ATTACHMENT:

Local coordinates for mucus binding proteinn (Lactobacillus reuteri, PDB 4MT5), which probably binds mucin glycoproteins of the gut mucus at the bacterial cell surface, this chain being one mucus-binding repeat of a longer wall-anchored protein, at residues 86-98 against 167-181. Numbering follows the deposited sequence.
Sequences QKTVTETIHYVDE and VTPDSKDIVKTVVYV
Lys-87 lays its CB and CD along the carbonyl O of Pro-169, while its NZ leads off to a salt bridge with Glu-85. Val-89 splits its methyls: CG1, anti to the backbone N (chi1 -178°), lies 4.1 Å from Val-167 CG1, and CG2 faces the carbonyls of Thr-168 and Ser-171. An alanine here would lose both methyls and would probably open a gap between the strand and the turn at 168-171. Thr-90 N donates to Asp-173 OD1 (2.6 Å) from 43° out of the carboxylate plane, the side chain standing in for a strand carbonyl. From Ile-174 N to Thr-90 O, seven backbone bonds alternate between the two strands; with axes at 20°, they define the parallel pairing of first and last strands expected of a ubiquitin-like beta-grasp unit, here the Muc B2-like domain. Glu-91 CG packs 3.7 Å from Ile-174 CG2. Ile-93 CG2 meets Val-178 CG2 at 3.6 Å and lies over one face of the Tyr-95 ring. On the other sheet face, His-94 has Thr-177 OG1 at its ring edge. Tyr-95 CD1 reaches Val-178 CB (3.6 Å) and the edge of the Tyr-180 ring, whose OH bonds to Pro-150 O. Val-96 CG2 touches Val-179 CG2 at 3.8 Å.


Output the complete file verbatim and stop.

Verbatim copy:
Local coordinates for mucus binding proteinn (Lactobacillus reuteri, PDB 4MT5), which probably binds mucin glycoproteins of the gut mucus at the bacterial cell surface, this chain being one mucus-binding repeat of a longer wall-anchored protein, at residues 86-98 against 167-181. Numbering follows the deposited sequence.
Sequences QKTVTETIHYVDE and VTPDSKDIVKTVVYV
Lys-87 lays its CB and CD along the carbonyl O of Pro-169, while its NZ leads off to a salt bridge with Glu-85. Val-89 splits its methyls: CG1, anti to the backbone N (chi1 -178°), lies 4.1 Å from Val-167 CG1, and CG2 faces the carbonyls of Thr-168 and Ser-171. An alanine here would lose both methyls and would probably open a gap between the strand and the turn at 168-171. Thr-90 N donates to Asp-173 OD1 (2.6 Å) from 43° out of the carboxylate plane, the side chain standing in for a strand carbonyl. From Ile-174 N to Thr-90 O, seven backbone bonds alternate between the two strands; with axes at 20°, they define the parallel pairing of first and last strands expected of a ubiquitin-like beta-grasp unit, here the Muc B2-like domain. Glu-91 CG packs 3.7 Å from Ile-174 CG2. Ile-93 CG2 meets Val-178 CG2 at 3.6 Å and lies over one face of the Tyr-95 ring. On the other sheet face, His-94 has Thr-177 OG1 at its ring edge. Tyr-95 CD1 reaches Val-178 CB (3.6 Å) and the edge of the Tyr-180 ring, whose OH bonds to Pro-150 O. Val-96 CG2 touches Val-179 CG2 at 3.8 Å.